Welcome to the July edition of the Burrell Blog for 2018.
Seldom can you diarist recall a period where there was such a diversity of opinion on many important investment inputs. On 19th July last, Hostplus chief investment officer Sam Sacilia said;
“If your view is the same as the market then you’ll get the market return. The market believes four things right now: that trade wars are inevitable and will be disastrous for markets; that interest rates are surely going up; that inflation sooner or later will go up; and that equity markets are overvalued and surely there’s going to be a correction. We take a contrarian view in all four of those,” (VIEW 1) Sharemarkets would shrug off any trade war impact, he predicted, while interest rates in Australia were not going up any time soon, with the Reserve Bank “starting to waver on their outlook”. Inflation, meanwhile, would remain low because of the deflationary impact of technology. “Unless you can find a way to switch off technology you’re not going to find a way to generate inflation,” he said.*
Hostplus’s equity exposure, sitting at 53 per cent, is made up of 25 per cent Australian shares, 20 per cent international shares and 8 per cent emerging market shares. The fund is looking at taking a little bit off the table in Australian shares – 1 per cent or 2 per cent at most—and moving it to international shares to gain more exposure to a broader range of industries. The fund holds unlisted assets – property, infrastructure and private equity.
It has zero allocation to cash and a two per cent allocation to fixed interest that it would also soon move to zero, Mr Sicilia said.
Shroders presented their real return CPI + 5% fund update in our offices that afternoon. Let’s compare commentary from Shroders with Mr. Sacilia – including a few Burrell insights.
While there has been much press around the USA Trump trade tariffs, to date there has been no material adjustment to equity markets. Rather the adjustments to date have occurred in the commodities markets.
The Australian standard of living is based to a material extent on our trade flow, particularly minerals, but also tourism, agriculture, education, with our trading partners, the most important of which is now China. Even prior to the Trump tariffs, there was no consensus on Chinese steel production. At the Annual Stockbrokers Association conference in May 2018, one investment manager commented that he had been in the USA during the period of property over-building which lead to the Global Financial Crisis and that his recent trips to China lead to his observation that the current level of over building in China might is many times as serious. He said that the current level of steel production in China is 800 million tonnes (mt), that the USA is 70 million tonnes and in his opinion the Chinese annual steel production should halve to 400 mt. Such an adjustment would materially impact on iron ore and coking coal imports from Australia.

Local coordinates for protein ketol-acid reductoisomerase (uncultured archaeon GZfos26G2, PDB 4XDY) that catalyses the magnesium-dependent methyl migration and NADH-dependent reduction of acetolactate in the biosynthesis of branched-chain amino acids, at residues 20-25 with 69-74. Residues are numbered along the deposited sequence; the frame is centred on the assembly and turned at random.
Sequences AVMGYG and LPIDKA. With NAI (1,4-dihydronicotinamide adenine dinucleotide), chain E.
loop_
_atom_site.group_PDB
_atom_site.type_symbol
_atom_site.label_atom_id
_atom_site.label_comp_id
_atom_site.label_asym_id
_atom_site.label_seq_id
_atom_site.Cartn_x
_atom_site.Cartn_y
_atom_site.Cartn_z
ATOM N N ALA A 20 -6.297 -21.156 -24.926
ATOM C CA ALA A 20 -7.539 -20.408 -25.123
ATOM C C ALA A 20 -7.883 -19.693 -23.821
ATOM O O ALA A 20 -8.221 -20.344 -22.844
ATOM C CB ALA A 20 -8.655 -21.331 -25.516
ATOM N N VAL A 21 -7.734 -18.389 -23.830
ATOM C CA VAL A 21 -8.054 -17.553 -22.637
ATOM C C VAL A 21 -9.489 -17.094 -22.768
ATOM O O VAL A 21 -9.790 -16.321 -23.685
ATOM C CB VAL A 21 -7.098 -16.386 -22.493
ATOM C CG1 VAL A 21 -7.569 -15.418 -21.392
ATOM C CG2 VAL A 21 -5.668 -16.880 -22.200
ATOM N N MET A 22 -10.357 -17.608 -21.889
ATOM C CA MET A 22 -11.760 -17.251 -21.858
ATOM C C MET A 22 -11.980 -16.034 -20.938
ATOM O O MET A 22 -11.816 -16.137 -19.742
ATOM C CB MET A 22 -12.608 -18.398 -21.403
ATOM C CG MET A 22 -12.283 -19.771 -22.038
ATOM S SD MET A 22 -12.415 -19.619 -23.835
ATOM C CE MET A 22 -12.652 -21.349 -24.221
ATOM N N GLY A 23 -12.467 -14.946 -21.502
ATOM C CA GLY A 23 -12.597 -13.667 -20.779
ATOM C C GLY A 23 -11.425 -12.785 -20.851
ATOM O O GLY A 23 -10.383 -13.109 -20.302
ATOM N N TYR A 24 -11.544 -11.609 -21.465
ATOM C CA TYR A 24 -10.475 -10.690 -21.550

The counter argument is that while China is somewhat of a black box so we tend to see a wide variety of opinions, the fact is that the Chinese GDP growth rate has held at 6- 6.5% over the past decade. While we might distrust a planned economy, when the Chinese decide to replace all the pipes in their cities or build aircraft carriers or commit to the one belt one road project which will connect Europe and China by fast rail, these projects require vast amounts of steel and concrete.
China exports demonstrably more to the USA than it imports from the USA. Some observers would say that China would give its right arm to have access to the US market. If this is the central case, then Trump’s strategy of forcing China to blink and move to ‘fair trade’ may be correct. This remains the highest probability and Burrell’s central case.
But Trump’s psychology profile and the closed nature of US markets compared to Australia mean that neither China nor Trump might feel compelled to quickly adjust their stance. China may see the present situation as an opportunity to replace the USA in direct dealings with other countries in the world, so that the USA could become the loser as no one country, no matter how important, can take on the whole world. The risk to Australia is that we become a casualty of a trade war. While not the central case, let’s hope that Mr Sicilia is correct, as Australia does not wish to be collateral damage.
Interest Rates and Inflation
The US 10 year bond rate fell from 6.5% to a low of 1.8% in May 2016 and is currently around 2.9%. The Australian 10 year bond rate similarly fell from 6.5% to a low of 1.8% in May 2016 and is currently trading at 2.6%. Discussion around short term cash rates is not overly relevant, as the building block for valuing all assets is the 10 year bond rate. There was a 0.5% increase in long term bond rates in January in both Australia and the USA in a period of 6 weeks. There is consensus that while the strong growth in the USA economy is likely to lead to higher interest rates, it is the threat of inflation which will ultimately lead central banks to allow longer term rates to rise. Shroders view per the table below is that inflation is coming. This is contrary to View 1.
There is concern that equity markets are overvalued and surely there’s going to be a correction. This is particularly the concern in respect of the USA with many leading fund managers underweighting the USA and voicing concerns about US valuations. Shroders are included in this majority view, per the table below.
Themes selected each 12 months are useful explainers of market movements. The updated list is below, together with the balance of the commentary. Refer also to the April Blog.
The left hand side of the Shroders table indicates that at current levels, the average 10 year real return for the US stock market is forecast to be zero due to the high level of valuation multiples in the USA (The Shiller PE). The table on the right hand side shows the subsequent ten year real return on US bonds is also forecast to be zero i.e. the statistics are saying the US markets are in for a period of muted returns equal to inflation. Burrells have for some time been concerned about some valuations in the US market. This concern may well have resulted in a correction, were it not for the cut in US corporate tax rates from 35% to 21%. That tax cut has made PE valuation ratios in the US adjust from over 18 to 16 average look reasonable. Mr Sacilia appears to be taking the view that international markets will continue to increase in value as he is looking to increase the exposure to international shares. From the current level of 20% in the Hostplus balanced fund. To date that strategy has been successful, with the US Dow Jones index sitting above 25, 000.